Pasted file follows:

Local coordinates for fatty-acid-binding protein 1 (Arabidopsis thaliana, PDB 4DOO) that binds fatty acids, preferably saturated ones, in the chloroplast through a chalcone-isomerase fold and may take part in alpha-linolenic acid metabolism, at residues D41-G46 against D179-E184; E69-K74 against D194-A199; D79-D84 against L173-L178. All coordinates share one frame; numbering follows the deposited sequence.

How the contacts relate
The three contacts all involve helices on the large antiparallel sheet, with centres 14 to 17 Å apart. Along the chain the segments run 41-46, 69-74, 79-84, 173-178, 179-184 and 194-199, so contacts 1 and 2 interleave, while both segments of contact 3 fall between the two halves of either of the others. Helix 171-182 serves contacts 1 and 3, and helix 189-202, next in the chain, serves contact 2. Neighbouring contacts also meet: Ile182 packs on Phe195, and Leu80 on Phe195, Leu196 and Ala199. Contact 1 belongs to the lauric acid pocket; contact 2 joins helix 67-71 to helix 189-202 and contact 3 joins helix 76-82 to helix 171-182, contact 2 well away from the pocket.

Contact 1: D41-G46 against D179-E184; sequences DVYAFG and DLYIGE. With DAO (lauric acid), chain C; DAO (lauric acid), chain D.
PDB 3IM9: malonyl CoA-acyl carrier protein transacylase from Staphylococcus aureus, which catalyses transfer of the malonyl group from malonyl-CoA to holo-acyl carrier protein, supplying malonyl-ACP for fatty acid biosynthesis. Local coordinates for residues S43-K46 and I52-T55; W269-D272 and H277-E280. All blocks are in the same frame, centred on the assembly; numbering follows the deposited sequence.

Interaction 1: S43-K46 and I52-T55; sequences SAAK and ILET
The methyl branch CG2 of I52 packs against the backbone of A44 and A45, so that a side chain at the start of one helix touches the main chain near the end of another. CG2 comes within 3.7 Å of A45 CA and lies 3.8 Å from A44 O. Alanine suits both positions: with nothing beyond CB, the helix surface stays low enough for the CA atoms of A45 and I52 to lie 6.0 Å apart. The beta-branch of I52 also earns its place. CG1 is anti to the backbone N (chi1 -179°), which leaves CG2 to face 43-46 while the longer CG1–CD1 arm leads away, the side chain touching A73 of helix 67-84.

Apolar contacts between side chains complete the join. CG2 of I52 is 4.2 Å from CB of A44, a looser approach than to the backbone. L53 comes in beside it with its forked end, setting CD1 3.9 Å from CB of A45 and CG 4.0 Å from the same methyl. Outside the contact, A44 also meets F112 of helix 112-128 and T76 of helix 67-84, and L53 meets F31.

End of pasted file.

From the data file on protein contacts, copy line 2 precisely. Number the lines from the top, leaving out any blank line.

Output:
How the contacts relate